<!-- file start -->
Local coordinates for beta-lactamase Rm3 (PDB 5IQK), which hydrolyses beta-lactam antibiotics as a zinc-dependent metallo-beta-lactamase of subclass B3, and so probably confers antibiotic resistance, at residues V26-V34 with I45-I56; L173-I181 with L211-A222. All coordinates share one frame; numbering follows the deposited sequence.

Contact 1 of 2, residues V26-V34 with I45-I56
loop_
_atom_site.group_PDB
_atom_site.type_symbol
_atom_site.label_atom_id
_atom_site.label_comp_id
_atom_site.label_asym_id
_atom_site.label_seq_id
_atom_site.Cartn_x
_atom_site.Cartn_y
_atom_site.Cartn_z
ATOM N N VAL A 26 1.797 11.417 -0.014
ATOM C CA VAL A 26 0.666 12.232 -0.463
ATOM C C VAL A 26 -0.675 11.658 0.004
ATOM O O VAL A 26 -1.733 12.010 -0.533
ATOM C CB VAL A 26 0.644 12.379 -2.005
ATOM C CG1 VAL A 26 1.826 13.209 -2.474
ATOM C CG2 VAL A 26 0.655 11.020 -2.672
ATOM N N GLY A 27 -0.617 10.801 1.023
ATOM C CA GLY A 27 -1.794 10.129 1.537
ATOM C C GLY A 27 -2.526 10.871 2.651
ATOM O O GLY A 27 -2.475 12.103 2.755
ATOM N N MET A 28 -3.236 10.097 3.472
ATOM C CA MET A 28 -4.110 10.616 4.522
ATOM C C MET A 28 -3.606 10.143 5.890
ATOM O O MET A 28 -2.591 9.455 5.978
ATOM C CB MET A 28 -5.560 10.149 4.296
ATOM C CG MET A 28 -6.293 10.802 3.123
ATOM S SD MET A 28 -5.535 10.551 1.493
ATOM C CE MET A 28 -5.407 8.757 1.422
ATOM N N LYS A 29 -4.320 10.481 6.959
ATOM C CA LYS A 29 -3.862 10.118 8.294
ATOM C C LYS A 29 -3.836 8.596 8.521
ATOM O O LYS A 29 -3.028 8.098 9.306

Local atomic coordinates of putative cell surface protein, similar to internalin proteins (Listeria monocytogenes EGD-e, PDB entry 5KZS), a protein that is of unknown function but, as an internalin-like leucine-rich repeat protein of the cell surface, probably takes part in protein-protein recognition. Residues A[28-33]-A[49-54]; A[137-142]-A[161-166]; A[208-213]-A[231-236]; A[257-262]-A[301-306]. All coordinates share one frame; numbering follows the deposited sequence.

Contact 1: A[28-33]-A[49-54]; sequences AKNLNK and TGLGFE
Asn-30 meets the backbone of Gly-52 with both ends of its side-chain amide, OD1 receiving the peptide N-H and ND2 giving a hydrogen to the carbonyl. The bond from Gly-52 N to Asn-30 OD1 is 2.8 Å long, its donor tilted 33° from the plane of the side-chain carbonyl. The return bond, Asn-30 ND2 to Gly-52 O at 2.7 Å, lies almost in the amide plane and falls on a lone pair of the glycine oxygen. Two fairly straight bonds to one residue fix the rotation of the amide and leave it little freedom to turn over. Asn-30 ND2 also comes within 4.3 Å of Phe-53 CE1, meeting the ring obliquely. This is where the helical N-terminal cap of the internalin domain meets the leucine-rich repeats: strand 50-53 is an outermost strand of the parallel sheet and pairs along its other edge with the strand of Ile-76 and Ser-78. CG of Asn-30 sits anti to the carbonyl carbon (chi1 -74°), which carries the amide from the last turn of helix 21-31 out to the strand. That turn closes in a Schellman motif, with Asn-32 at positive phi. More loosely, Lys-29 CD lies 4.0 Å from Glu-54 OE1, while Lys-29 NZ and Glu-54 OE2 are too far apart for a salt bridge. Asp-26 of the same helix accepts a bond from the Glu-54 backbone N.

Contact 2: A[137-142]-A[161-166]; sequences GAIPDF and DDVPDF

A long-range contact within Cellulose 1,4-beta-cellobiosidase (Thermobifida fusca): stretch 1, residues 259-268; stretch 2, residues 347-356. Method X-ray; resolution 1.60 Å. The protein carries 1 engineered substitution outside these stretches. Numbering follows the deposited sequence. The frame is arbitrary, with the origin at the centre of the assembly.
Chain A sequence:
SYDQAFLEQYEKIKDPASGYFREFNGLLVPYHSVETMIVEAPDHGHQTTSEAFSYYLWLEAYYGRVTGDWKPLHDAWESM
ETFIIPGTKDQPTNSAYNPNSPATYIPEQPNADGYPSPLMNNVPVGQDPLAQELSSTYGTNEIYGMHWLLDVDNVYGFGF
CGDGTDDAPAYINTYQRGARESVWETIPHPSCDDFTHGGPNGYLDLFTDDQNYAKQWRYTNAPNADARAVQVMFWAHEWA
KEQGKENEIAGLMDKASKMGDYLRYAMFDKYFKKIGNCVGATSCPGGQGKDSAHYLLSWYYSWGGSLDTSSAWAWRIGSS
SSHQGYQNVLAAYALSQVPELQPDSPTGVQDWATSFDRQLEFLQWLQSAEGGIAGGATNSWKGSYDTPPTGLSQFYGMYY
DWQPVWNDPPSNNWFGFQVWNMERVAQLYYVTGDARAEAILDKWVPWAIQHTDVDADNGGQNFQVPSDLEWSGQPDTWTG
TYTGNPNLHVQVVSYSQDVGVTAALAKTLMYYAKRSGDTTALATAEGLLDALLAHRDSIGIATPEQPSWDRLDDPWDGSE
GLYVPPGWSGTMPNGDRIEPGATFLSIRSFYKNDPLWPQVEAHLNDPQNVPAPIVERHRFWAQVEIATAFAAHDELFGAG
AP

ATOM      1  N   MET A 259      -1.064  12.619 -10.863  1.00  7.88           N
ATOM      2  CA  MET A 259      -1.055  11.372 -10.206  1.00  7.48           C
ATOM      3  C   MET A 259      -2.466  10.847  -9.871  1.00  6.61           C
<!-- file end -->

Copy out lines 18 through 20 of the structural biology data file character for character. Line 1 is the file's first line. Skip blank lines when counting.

ATOM C CG1 VAL A 26 1.826 13.209 -2.474
ATOM C CG2 VAL A 26 0.655 11.020 -2.672
ATOM N N GLY A 27 -0.617 10.801 1.023